Monday, 31 May 2010

Code Monkey Go To Job [Review: Antitrust]

Cyber thrillers deal with the work of computer programmers and hackers. They walk a tightrope between accuracy and drama: without some concessions to the non-expert viewer they would be completely incomprehensible to the casual viewer, but too many concessions and they lose touch with reality: oversized fonts and "You've Got Mail" screens, typing in commands in plain English etc.

Antitrust manages this juggling act better than some films. It deals with the conflict between monopoly corporations and open sourcers: something that does get programmers' juices going in the real world, such as the authors of this message on the GNU website. It goes to great lengths to explain their concept of "free software" (it's like free speech - not free beer) and how it differs from "open source" (one is a philosophy, the other is a practical way to write software) even though most free software is also open source. As a Blenderhead I have to point out that many open sourcers are pretty idealistic too but I digress. The plot, in which software company NURV (uncannily Microsoftish) tries to monopolize digital communication and shut down its' free software competitors, is plausible. Ryan Phillipe's genius programmer does actually do some programming, and for the most part it all adds up and looks realistic. Naturally Tim Robbins, doing a Bill Gates impression, steals the show...

On the other hand, bypassing the security cameras by looping a tape from two days earlier is now standard practice for all espionagers - but NURV's security contractors thoughtfully added this option into their computer interface to make it easier. Thanks guys: won't be hiring you to secure my Skullcrusher Mountain hideout. I was also a bit confused by both Claire Forlani and Rachel Leigh Cooke's roles but I think I've got it: the one that he thought was helping him but was actually betraying him and may or may not have been involved in trying to kill him was also helping him all along, while the one he thought was helping him and actually was helping him turned out to be betraying him - but still seemed to have helped him quite a lot. Or did they both switch sides? Several times? By the end it had all gone a bit Deus Ex, and while this remains an exciting thriller, the sense of a real underlying issue sort of gets lost in the chaos.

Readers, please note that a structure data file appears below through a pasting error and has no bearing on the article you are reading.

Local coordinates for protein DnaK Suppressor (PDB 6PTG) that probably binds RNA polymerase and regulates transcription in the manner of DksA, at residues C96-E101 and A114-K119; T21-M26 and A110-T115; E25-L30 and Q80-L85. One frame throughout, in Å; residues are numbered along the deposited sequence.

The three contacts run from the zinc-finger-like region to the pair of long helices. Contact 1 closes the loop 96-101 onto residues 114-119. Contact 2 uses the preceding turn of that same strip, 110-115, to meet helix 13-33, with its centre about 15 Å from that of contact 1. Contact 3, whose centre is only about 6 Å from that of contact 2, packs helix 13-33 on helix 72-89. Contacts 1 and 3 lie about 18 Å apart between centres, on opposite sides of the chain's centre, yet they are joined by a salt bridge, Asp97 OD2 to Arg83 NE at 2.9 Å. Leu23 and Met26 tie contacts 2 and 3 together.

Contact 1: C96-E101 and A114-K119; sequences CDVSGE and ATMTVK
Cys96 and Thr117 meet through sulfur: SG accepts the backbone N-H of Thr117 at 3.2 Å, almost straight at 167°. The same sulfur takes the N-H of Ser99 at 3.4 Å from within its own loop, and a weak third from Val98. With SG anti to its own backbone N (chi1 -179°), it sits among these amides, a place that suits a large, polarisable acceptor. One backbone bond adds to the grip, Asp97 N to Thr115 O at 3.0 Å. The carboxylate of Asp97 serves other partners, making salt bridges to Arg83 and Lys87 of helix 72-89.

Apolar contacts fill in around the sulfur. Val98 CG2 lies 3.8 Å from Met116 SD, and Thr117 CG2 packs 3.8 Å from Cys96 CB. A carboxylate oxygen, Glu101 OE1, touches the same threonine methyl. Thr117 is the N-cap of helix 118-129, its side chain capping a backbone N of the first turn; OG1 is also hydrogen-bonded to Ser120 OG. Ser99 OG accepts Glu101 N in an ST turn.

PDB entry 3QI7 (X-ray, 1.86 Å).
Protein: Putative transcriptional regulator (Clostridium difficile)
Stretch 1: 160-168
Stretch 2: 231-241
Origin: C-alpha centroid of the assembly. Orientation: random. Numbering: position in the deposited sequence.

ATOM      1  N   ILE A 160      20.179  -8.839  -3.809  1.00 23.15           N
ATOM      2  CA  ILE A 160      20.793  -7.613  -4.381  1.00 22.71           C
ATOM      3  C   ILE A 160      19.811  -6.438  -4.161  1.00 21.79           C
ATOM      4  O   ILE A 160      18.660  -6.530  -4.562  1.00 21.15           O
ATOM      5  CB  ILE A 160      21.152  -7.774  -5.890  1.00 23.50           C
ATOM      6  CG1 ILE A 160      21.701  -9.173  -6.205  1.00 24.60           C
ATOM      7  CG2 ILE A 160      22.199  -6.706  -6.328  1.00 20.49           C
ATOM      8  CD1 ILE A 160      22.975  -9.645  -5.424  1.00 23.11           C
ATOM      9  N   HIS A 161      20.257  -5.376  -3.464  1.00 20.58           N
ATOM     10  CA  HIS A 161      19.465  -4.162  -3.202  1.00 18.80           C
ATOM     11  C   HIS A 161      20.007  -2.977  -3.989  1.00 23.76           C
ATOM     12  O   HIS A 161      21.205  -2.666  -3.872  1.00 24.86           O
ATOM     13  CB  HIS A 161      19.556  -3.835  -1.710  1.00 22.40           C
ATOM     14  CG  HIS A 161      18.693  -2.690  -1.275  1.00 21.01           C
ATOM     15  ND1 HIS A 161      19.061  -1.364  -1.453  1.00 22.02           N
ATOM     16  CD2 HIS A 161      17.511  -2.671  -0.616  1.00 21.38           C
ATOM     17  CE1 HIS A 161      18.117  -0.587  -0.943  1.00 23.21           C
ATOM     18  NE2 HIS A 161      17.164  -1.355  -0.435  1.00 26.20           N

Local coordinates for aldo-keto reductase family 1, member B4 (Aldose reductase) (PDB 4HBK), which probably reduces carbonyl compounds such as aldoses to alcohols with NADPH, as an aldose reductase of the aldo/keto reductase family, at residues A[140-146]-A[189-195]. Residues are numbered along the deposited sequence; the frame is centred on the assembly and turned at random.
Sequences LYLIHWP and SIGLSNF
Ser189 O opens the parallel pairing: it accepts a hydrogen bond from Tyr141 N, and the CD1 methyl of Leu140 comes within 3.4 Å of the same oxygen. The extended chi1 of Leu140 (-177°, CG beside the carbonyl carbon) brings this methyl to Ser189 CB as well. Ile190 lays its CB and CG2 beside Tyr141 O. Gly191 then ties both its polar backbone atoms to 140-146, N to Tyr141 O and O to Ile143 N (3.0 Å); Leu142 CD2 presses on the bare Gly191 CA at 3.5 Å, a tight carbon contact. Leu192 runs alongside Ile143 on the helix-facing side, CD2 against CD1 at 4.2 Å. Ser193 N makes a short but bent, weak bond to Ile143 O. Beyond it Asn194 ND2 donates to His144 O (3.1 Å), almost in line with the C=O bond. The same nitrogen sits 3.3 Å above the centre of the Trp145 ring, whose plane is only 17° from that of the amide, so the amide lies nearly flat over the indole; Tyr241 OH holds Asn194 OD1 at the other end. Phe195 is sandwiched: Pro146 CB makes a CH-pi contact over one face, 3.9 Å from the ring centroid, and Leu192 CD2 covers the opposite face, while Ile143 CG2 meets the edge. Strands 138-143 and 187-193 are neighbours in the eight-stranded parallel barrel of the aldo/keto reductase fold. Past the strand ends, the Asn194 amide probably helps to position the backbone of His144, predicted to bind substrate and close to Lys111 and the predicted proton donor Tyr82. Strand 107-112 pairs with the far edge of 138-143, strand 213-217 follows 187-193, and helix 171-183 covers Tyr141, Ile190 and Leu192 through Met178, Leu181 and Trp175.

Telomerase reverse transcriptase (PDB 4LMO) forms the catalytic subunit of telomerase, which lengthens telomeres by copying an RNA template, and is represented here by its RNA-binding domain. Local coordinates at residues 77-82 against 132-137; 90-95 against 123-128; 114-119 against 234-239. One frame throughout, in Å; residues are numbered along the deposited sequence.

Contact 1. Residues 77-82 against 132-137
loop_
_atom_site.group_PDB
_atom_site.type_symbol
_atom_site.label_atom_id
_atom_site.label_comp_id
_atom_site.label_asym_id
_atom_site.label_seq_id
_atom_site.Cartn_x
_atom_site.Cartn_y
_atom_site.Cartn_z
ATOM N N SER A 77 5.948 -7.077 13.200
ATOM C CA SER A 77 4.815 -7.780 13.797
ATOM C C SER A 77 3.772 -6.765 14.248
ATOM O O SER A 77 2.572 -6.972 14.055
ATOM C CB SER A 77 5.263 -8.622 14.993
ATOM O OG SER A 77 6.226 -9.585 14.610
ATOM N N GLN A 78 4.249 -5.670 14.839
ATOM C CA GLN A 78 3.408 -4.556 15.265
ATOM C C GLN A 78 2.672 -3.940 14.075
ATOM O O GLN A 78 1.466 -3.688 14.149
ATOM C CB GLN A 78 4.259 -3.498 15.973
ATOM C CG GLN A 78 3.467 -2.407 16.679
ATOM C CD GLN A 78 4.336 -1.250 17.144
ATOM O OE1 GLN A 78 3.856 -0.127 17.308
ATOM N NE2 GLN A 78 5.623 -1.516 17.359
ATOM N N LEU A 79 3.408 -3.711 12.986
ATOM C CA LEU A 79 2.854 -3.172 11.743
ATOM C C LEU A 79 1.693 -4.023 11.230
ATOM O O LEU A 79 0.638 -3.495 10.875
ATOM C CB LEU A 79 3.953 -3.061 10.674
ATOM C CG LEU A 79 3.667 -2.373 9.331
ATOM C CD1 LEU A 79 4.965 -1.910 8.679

4 comments:

Maurice Mitchell said...

Yeah, I remember this film and that the big "secret" was a huge letdown. My personal opinion is that it was going to turn out that the software would allow them to spy on anyone from their computer. Then, someone realized it was impossible, so they changed the ending. Good point. Open source is a huge can of worms even today, but back then it was a hard sell.

Sci-Fi Gene said...

I think I prefer your version: not least as it would have made a nice prequel to "1984" (no doubt the Asylum is working on "1983" right now...) Nice to hear from you -sfg

Dyeve said...

I've got the idea whith Deus Ex but I can't get up! :)) Sounds like a booring meeting...lot of dupicity inside. Can I change the name from „Code Monkey go to job” in Code Monkey get up and bring some coffe!?:P

The only thing from this CMGTJ „thriller” ( I didn’t have any idea about it in my life) is the way you described and regardles for how you written ( sound like immediately news - without brith) and I like that. But, I can smell from here that you are a little disapointed.(Why?) Maybe I’m wrong but its better becouse I can hear the beats of irish dancer. (lol)

:)

PS_ pls don't delete my comment :)) You know I'm joking..

Sci-Fi Gene said...

Dyeve your lovely comments are always welcome and the more insane the better! Actually the more I think about it, the more I agree with you that "Antitrust" would have been much better if it had had more Irish dancing. And a shark.

Code monkey like you :)